top of page

The Pull and Tug of Grief

By Carrie Barto, MA, LPC, NCC with Paula Patterson

Grief is the last act of love we have to give to those we loved. Where there is deep grief, there was great love. ~Unknown

In my experience, the journey through grief often brings tremendous internal conflicts. Physical, emotional, spiritual, and mental are some of the most prominent, but there are others as well. There is conflict between the head saying the person is gone and the heart saying no, it’s not possible. There is conflict between moving forward in life, and on the other hand wanting everything to stay exactly the same. There is conflict as one reviews the loved one's illness and death questioning, "Did I do everything possible to keep him/her alive? Could I have done more?" when the truth is everything was done as the healthcare professionals directed. The most distressful conflict for many comes in the form of emotions. Experiencing moments of happiness while feeling sad is a common conflict in grief. Perhaps you have been filled with joy watching a new granddaughter take her first steps while being overcome with sadness that your spouse is not present to share the joy. Or, you find yourself laughing with friends, then feeling guilty for being happy.

Another example of grief's emotional conflict presented itself to me a few months ago. I received a message from my cousin letting me know their twelve-year-old family dog had died. He asked me for advice about how to help his two young sons deal with their grief, as they were both pretty upset. Later, my cousin shared that his five year old said, "I didn't know I could be sad and angry at the same time."

Our society tends to believe that sadness is the only emotion one feels while grieving. If only this were true! Because of this erroneous view, many grievers feel confused by the mixture of emotions they experience. Not only can one feel multiple emotions at the same time, they can experience a variety of feelings many times within a day, or even an hour.

For example, a widow may find herself waking up to overwhelming sadness as she faces another day alone. Then, anger may surface as she struggles to learn how to complete a task that used to be her spouse's responsibility. When she is successful, she smiles knowing her husband would be so proud of her. Then, sadness breaks through again. When evening falls, loneliness settles in as she begins to prepare dinner and faces this sacred time of their relationship alone. She feels hungry and nauseous at the same time. She feels like leaving home, like running away, but knows once she leaves, all she will want to do is return. Then, she hears a song on the radio that they used to dance to and feels like she's been hit by a tsunami-sized wave of grief. As she recovers, a smile crosses her face and she laughs out loud, remembering a funny exchange she and her spouse had not long ago.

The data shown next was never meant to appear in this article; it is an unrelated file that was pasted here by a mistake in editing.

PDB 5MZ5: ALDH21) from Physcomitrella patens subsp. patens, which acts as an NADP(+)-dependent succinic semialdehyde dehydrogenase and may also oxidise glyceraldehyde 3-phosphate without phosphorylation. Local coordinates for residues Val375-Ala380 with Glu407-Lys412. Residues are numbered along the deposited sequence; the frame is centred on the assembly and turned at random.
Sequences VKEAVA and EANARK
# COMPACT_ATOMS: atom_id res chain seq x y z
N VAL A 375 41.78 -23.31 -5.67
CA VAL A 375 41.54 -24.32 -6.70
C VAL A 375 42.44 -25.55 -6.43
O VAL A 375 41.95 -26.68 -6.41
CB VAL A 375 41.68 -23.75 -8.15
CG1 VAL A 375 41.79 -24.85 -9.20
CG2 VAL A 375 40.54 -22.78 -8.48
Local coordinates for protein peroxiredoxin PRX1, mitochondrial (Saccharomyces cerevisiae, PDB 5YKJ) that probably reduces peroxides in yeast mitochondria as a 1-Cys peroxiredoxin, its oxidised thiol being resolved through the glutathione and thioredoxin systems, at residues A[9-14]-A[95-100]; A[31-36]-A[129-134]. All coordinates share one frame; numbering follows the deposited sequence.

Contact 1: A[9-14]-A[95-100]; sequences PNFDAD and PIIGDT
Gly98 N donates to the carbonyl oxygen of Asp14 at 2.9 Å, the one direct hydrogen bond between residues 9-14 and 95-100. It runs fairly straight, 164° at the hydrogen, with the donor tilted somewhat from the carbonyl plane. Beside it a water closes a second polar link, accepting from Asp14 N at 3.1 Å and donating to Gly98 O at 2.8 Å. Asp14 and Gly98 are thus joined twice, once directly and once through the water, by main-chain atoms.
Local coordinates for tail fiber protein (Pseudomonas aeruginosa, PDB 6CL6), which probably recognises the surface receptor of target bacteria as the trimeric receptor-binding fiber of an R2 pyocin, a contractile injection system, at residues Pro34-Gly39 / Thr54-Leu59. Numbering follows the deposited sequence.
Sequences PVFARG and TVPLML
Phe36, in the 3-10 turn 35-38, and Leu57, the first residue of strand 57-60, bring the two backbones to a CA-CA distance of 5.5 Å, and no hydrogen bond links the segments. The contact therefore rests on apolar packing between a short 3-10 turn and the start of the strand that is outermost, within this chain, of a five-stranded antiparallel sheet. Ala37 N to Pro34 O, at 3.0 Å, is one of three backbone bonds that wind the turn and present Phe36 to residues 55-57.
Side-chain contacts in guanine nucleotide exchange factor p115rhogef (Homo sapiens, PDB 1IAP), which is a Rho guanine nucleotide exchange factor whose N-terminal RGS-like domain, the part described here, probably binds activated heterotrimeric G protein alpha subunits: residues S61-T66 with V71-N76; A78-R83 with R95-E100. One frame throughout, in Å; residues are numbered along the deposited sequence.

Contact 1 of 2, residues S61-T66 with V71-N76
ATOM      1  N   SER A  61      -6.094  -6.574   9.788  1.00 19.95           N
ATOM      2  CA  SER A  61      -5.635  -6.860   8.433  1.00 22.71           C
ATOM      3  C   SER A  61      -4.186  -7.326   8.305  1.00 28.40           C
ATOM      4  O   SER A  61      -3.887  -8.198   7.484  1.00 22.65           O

And so the emotions surface and change during grief. Being caught off guard and thrown off balance when your emotions change rapidly, intensify, then subside only to return later without warning is scary but normal. As you move through your grief, it is common to feel confused, overwhelmed and exhausted; not like yourself at all. The conflicting emotions that surface in grief can cause you to feel like you are losing your mind. This can often lead to a feeling of loneliness and isolation because you believe no one understands how you feel or even worse, may judge you for those feelings.

Be assured, there is nothing wrong with you. You are not losing your mind; you are grieving. In time, the storm of emotions will lessen as you acknowledge what you are feeling and process your grief. It will be helpful to learn about the grief process through books, support groups or counseling. Allow yourself to feel the many emotions of grief and consider them a tribute to your loved one. Grief is normal and healthy. Don't deny yourself this sacred process. In time, the conflicting emotions you experience will be less painful. You will always sense your loss, but you can feel joy with it, too.

Grief is the last act of love we have to give to those we loved. Where there is deep grief, there was great love. ~Unknown

Recent Posts

See All


bottom of page